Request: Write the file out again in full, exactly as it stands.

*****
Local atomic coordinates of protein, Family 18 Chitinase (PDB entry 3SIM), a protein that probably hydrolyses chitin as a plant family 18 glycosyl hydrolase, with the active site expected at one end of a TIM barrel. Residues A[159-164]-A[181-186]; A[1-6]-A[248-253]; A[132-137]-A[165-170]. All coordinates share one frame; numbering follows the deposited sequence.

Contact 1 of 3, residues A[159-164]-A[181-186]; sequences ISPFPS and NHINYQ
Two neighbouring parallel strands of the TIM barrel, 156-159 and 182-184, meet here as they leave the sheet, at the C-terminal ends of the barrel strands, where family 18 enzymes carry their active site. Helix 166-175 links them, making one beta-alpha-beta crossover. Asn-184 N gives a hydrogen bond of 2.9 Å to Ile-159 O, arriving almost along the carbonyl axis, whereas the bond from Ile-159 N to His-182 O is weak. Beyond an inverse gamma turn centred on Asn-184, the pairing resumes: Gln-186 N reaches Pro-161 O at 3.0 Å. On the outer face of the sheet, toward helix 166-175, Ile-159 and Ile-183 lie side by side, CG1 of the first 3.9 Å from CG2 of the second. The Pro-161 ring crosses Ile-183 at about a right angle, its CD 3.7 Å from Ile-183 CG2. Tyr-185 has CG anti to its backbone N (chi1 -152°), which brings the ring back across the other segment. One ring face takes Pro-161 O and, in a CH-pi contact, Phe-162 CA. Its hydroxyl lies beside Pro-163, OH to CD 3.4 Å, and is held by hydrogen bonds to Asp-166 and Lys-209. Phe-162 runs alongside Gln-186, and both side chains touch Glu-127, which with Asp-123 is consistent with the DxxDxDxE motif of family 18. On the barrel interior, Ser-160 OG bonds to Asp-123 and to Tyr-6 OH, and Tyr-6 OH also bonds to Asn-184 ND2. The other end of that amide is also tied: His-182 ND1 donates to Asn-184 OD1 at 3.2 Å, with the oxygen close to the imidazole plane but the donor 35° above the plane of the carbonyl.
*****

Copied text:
Local atomic coordinates of protein, Family 18 Chitinase (PDB entry 3SIM), a protein that probably hydrolyses chitin as a plant family 18 glycosyl hydrolase, with the active site expected at one end of a TIM barrel. Residues A[159-164]-A[181-186]; A[1-6]-A[248-253]; A[132-137]-A[165-170]. All coordinates share one frame; numbering follows the deposited sequence.

Contact 1 of 3, residues A[159-164]-A[181-186]; sequences ISPFPS and NHINYQ
Two neighbouring parallel strands of the TIM barrel, 156-159 and 182-184, meet here as they leave the sheet, at the C-terminal ends of the barrel strands, where family 18 enzymes carry their active site. Helix 166-175 links them, making one beta-alpha-beta crossover. Asn-184 N gives a hydrogen bond of 2.9 Å to Ile-159 O, arriving almost along the carbonyl axis, whereas the bond from Ile-159 N to His-182 O is weak. Beyond an inverse gamma turn centred on Asn-184, the pairing resumes: Gln-186 N reaches Pro-161 O at 3.0 Å. On the outer face of the sheet, toward helix 166-175, Ile-159 and Ile-183 lie side by side, CG1 of the first 3.9 Å from CG2 of the second. The Pro-161 ring crosses Ile-183 at about a right angle, its CD 3.7 Å from Ile-183 CG2. Tyr-185 has CG anti to its backbone N (chi1 -152°), which brings the ring back across the other segment. One ring face takes Pro-161 O and, in a CH-pi contact, Phe-162 CA. Its hydroxyl lies beside Pro-163, OH to CD 3.4 Å, and is held by hydrogen bonds to Asp-166 and Lys-209. Phe-162 runs alongside Gln-186, and both side chains touch Glu-127, which with Asp-123 is consistent with the DxxDxDxE motif of family 18. On the barrel interior, Ser-160 OG bonds to Asp-123 and to Tyr-6 OH, and Tyr-6 OH also bonds to Asn-184 ND2. The other end of that amide is also tied: His-182 ND1 donates to Asn-184 OD1 at 3.2 Å, with the oxygen close to the imidazole plane but the donor 35° above the plane of the carbonyl.